Commercial beverages are especially toxic due to traces of solvents left over from the manufacturing process. There are solvents in decaffeinated beverages, herb tea blends (not single herb teas), carbonated drinks, beverages with Nutrasweet(TM), flavoured coffee, diet and health mixes, and fruit juices, even when the label states “not from concentrate” or “fresh from the orchard,” or “100% pure.”
It is allowable to use solvents to clean machinery used in bottling (please look again at the “Help Your Family, Too” section that begins on page 347)! It is also allowable to use solvents to make spice oleoresins, which are used as flavouring.
21 CFR 173.240 (4-1-94 Edition) Isopropyl Alcohol.
Isopropyl alcohol may be present in the following foods under the conditions specified:
(a) In spice oleoresins as a residue from the extraction of spice, at a level not to exceed 50 parts per million.
(b) In lemon oil as a residue in production of the oil, at a level not to exceed 6 parts per million.
(c) [Discusses its use in hops extract.]
Here is a summary of other solvents mentioned:
|Solvent||Allowable residue inspice oleoresins||Paragraphin 21 CFR|
|Ethyiene dichloride||30 PPM||173.230|
|Methyl alcohol||50 PPM||173.250|
|Methylene chloride||30 PPM||173.255|
I have found all these solvents and others in commercial beverages! Some of the solvents I have found are just too toxic to be believed! Yet you can build the test apparatus yourself (see the “Making A Syncrometer” section that begins on page 457), buy foods at your grocery store, and tabulate your own results. I hope you do, and I hope you find that the food in your area is cleaner than mine! Remember that the Syncrometer can only determine the presence or absence of something, not the concentration. There may only be a few parts per billion, but a sick person trying to get well cannot afford any solvent intake. For that matter, none of us should tolerate any of these:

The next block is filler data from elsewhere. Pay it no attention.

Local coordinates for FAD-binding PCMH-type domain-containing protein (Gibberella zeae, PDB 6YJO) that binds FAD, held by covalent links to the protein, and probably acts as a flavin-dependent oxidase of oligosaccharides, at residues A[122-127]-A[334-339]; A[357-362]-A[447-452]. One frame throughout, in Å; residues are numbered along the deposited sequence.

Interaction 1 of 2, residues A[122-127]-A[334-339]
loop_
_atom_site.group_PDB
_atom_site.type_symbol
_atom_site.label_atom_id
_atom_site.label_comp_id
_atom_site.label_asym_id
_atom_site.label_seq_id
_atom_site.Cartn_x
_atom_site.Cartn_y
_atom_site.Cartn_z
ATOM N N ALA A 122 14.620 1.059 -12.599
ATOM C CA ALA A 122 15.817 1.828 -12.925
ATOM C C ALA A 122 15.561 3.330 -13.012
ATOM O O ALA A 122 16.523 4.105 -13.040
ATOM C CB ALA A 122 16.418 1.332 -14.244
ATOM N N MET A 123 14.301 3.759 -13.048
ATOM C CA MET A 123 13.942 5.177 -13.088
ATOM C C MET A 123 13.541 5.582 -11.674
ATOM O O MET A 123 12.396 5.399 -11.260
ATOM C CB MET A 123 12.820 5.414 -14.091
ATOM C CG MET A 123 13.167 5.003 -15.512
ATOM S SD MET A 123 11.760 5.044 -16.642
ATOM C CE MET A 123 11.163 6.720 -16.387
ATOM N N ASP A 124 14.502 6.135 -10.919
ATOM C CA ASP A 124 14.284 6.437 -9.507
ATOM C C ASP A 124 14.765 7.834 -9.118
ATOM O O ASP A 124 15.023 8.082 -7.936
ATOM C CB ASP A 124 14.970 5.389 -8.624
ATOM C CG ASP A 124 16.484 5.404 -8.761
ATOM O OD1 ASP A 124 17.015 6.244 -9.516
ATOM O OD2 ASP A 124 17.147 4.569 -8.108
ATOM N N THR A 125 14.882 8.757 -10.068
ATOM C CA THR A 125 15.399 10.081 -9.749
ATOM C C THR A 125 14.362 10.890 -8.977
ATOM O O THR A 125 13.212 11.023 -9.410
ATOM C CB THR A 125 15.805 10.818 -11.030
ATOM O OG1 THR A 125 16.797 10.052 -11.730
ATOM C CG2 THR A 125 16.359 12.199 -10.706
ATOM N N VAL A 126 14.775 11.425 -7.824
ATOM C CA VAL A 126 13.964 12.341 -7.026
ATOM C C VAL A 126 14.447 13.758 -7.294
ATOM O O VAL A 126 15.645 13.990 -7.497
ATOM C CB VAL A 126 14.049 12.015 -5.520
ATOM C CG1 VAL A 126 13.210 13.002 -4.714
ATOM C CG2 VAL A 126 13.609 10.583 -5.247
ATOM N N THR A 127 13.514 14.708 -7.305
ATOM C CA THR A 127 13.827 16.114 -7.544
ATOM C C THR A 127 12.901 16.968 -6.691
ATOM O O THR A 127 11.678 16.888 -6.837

- Acetone in carbonated drinks
- Benzene in store-bought drinking water (including distilled), store-bought fruit juice (including health varieties)
- Carbon tetrachloride in store-bought drinking water
- Decane in health foods and beverages
- Hexanes in decafs
- Hexanedione in flavoured foods
- Isophorone in flavoured foods
- Methyl butyl ketone and Methyl ethyl ketone in flavoured foods
- Methylene chloride in fruit juice
- Pentane in decafs
- Propyl alcohol in bottled water, commercial fruit juices, commercial beverages.
- Toluene and xylene in carbonated drinks
- Trichloroethane(TCE), TC Ethylene in flavoured foods
- Wood alcohol (methanol) in carbonated drinks, diet drinks, herb tea blends, store-bought water, infant formula
If you allowed a tiny drop of kerosene or carpet cleaning fluid to get into your pet’s food every day, wouldn’t you expect your pet to get sick? Why would you not expect to be sick with these solvents in your daily food? I imagine these solvents are just tiny amounts, introduced by sterilizing equipment, the manufacturing process, and adding flavour or colour. Flavours and colours for food must be extracted somehow from the leaves or bark or beans from which they come. But until safe methods are invented, such food should be considered unsafe for human consumption (or pets or livestock!).